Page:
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(pĕr'ĭtənī`tĭs), acute or chronic inflammation of the peritoneumperitoneum
, multilayered membrane which lines the abdominal cavity, and supports and covers the organs within it. The part of the membrane that lines the abdominal cavity is called the parietal peritoneum.
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, the membrane that lines the abdominal cavity and surrounds the internal organs. It is caused by invasion of bacterial agents or irritant foreign matter during rupture of an internal organ, by spreading infection from the female genital tract, by penetrating injuries of the abdominal wall, by dissemination of infections through the blood and lymphatic channels, or by accidental pollution during surgery. Typically, peritonitis is a serious complication of another abdominal disorder, such as appendicitis, ulcers, colitis, or rupture of the gall bladder. Severe abdominal pain, vomiting, prostration, and high fever are predominant symptoms. Treatment includes antibiotic therapy and the identification and elimination of the cause of the infection.
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The following article is from The Great Soviet Encyclopedia (1979). It might be outdated or ideologically biased.



inflammation of the peritoneum. Peritonitis can result from a variety of diseases and traumas of the abdominal organs, including acute appendicitis, perforating gastric or duodenal ulcers, and intestinal obstructions; it can also develop from surgical complications. The causative agents are either cocci or Escherichia coli; when peritonitis is caused by the latter, for example, in perforating appendicitis or perforation of an intestinal tumor, the course of the inflammation can be very severe.

Depending on the distribution of the inflammatory process, peritonitis can be circumscribed, that is, confined to some portion of the abdominal cavity, or diffuse. The clinical picture of acute abdomen consists of the symptoms of diffuse peritonitis— namely, sharp abdominal pain, vomiting, retention of stools and gases in a condition called adynamic ileus, local or diffuse rigidity of the abdominal muscles, marked tenderness upon palpation of the anterior abdominal wall, and systemic intoxication as evidenced by fever, increased heart rate, and neutrophilic leukocytosis.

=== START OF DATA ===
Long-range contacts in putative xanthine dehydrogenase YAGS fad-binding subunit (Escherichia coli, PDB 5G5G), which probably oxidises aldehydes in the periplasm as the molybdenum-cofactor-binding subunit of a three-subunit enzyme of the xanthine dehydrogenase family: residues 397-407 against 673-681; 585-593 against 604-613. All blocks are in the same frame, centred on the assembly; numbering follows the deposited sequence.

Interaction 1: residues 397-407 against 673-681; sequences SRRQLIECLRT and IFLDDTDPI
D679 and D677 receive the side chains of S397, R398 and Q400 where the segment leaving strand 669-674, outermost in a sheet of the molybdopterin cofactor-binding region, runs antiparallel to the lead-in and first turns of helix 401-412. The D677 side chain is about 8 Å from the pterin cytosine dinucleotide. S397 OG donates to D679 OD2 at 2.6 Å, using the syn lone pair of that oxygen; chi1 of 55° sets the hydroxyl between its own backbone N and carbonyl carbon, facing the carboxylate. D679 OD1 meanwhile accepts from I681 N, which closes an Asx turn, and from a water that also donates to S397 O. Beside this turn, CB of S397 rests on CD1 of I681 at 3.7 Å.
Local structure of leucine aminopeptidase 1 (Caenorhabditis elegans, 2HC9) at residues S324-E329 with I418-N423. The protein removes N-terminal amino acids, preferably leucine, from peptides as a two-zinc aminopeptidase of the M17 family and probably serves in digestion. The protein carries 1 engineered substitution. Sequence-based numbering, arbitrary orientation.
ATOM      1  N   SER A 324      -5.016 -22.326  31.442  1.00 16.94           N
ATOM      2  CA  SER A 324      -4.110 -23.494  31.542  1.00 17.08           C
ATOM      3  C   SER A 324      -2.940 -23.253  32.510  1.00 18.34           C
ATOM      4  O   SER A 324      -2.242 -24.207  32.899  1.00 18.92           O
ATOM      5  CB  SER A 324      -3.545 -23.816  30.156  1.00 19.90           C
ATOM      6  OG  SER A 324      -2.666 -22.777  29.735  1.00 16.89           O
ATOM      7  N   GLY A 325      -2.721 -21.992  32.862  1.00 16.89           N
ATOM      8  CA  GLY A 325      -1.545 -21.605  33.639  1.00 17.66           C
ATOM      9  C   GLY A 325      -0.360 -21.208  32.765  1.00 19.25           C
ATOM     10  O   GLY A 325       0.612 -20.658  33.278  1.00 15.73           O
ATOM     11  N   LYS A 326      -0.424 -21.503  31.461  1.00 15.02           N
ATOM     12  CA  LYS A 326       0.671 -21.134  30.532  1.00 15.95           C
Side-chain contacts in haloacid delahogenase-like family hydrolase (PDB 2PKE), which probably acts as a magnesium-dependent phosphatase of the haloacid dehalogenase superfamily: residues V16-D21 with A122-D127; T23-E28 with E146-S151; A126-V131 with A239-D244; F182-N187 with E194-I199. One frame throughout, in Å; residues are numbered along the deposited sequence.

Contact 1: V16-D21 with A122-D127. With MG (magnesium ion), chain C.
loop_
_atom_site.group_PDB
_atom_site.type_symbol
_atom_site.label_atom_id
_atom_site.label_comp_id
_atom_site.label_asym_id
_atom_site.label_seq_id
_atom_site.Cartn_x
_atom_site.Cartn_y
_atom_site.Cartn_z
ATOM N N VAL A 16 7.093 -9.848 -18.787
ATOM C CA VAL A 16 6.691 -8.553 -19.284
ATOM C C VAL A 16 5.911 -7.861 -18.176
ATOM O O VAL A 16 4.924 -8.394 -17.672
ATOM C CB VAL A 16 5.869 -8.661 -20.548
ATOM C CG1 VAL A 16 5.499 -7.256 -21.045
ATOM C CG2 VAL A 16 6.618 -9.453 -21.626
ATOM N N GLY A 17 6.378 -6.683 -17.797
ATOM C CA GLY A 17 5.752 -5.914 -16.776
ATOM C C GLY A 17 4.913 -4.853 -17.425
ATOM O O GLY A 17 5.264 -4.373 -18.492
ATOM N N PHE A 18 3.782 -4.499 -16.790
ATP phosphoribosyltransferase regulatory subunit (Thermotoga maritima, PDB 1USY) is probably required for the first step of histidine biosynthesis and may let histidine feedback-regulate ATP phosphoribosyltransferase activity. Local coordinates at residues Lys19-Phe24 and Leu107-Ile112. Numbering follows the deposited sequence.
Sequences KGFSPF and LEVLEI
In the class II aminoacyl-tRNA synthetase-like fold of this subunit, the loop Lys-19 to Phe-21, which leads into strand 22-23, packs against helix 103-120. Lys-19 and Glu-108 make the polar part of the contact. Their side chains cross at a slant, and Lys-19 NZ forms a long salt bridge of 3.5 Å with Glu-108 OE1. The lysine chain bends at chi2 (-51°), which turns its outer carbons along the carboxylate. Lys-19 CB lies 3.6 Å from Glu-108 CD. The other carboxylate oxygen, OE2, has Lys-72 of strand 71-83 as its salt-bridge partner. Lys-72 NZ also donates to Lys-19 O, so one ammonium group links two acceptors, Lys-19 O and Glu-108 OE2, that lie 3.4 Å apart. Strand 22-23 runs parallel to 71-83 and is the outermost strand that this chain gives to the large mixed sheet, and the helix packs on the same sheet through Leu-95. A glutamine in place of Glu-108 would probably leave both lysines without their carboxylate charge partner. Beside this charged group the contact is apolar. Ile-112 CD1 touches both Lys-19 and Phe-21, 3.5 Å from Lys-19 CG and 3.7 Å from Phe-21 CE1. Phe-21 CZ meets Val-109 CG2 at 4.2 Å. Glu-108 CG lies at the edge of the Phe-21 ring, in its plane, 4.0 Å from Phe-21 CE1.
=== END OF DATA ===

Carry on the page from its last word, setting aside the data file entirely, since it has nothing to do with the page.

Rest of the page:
Chronic peritonitis, which is usually encountered in tuberculosis, is rare. The exudative form is attended by an accumulation of exudate in the abdominal cavity, while the adhesive form is marked by the appearance of massive adhesions. Serous, purulent, fibrocaseous, and septic peritonites are distinguished according to the type of exudate. Peritonitis is treated surgically and can be prevented by prompt diagnosis and treatment of acute abdominal conditions.


Simonian, K. S. Peritonit. Moscow, 1971.


The Great Soviet Encyclopedia, 3rd Edition (1970-1979). © 2010 The Gale Group, Inc. All rights reserved.


Inflammation of the peritoneum.
McGraw-Hill Dictionary of Scientific & Technical Terms, 6E, Copyright © 2003 by The McGraw-Hill Companies, Inc.


inflammation of the peritoneum
Collins Discovery Encyclopedia, 1st edition © HarperCollins Publishers 2005
References in periodicals archive ?
The postoperative course of 49 patients (Group 2) was complicated by secondary peritonitis with an overall ICU mortality rate of 22% (11 patients).
A prospective study included five patients with a clinical diagnosis of secondary peritonitis, between January 2008 and July 2009, from Hadassah Medical Center, Ein Kerem Campus, Jerusalem, Israel.
"<<Abdominal dressing>> a new method of treatment for open abdomen following secondary peritonitis," Zentralbl Ghir., Vol.129(Suppl l):S20-3.
Matthaei et al., "Long-term vacuum-assisted closure in open abdomen due to secondary peritonitis: a retrospective evaluation of a selected group of patients," Digestive Surgery, vol.
Spectrum of secondary peritonitis due to hollow viscus perforation in a tertiary care hospital.
This study was conducted as a descriptive study analysing 426 patients of secondary peritonitis from July 2012 till June 2017 at Dayanand Medical College and Hospital, Ludhiana.
Secondary peritonitis is by far the most common form of peritonitis encountered in clinical practice.
Secondary peritonitis is the most common & follows an intra-peritoneal source usually from perforation of hollow viscera (Infectious like typhoid or non-infectious causes like duodenal ulcer perforation, blunt trauma of abdomen etc.).
All cases were of secondary peritonitis. Most common etiology was hollow viscus perforation in which gastro duodenal perforation was most common found (61.53%) followed by ileal perforation (11.53%) as shown in Table 1.
Secondary peritonitis is most commonly caused by perforation or anastomotic disruption of the digestive tract.
Despite the advances in surgical techniques, Antimicrobial therapy, intensive care support, management of secondary peritonitis continues to be difficult and challenging.
INTRODUCTION: Hollow viscus perforation with secondary peritonitis is an abdominal emergency.